• entries
    23
  • comments
    121
  • views
    29668

Writing beyond the game...

Sign in to follow this  
Followers 0
Embassy of Time

1788 views

So I was just over at the story forum. I was a bit sad to see it sorely underused, since I am taking a short break from hard scientific programming to focus on my story. The thing is, my story is not exactly a game story, it's a story story. As in, I'm not writing it to explain the game or to provide a strong narrative to the game. It shares the world and sets the stage, but it is a story seperate from the game. And that puts me in some weird territory, I feel...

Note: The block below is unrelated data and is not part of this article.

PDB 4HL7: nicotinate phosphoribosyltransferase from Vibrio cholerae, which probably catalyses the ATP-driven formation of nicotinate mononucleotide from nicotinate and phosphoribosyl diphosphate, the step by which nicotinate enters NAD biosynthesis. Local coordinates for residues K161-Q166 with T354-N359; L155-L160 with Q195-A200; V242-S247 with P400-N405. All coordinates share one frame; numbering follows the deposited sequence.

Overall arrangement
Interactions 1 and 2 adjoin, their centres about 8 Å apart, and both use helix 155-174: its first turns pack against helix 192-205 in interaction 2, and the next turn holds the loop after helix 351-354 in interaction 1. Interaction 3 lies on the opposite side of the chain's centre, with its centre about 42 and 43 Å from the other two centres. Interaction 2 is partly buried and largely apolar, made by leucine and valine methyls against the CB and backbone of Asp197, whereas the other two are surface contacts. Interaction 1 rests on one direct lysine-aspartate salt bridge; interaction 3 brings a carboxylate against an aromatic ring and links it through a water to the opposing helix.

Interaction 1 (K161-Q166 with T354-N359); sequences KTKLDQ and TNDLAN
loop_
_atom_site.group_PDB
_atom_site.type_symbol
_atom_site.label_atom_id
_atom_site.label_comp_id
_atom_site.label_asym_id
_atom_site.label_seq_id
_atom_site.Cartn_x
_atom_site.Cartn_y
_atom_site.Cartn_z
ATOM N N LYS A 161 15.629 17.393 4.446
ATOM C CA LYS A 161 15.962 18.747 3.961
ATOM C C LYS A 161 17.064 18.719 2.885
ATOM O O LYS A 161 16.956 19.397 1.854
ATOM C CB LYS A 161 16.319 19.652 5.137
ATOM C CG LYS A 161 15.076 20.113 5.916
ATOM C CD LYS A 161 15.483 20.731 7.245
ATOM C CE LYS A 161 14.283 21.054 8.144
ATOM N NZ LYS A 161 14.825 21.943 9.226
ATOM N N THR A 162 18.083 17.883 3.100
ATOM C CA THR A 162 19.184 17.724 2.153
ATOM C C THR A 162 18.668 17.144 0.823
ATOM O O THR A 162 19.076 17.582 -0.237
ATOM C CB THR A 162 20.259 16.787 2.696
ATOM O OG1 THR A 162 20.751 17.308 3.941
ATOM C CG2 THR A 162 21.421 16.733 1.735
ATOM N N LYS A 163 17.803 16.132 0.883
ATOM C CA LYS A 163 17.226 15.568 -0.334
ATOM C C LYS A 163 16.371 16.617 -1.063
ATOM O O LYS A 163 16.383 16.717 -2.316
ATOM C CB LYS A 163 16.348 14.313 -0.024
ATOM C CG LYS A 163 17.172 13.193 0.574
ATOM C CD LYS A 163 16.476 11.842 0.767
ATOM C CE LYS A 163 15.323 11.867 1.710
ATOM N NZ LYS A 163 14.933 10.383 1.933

The story of a game is, in many ways, a new concept. I was a small child when Pacman and Space Invaders could still be found in game arcades, and I grew up with unexplained shooters/scrollers, racing games, assorted platformers and all that jazz. I think the closest I ever got to a game with a real story behind it was my first Transformers game for the Commodore 64, and that was mainly because the story was, like mine, entirely seperate from the game. I don't remember the game explaining what the Transformers were doing in it, they just transformed and ran around shooting stuff. If a game had a story, it was typically a few lines to excuse the game's weird premise. Plumbers could double in size from eating mushrooms and then stomp on evil turtles. Meaningful narratives were not exactly the backbone of those games.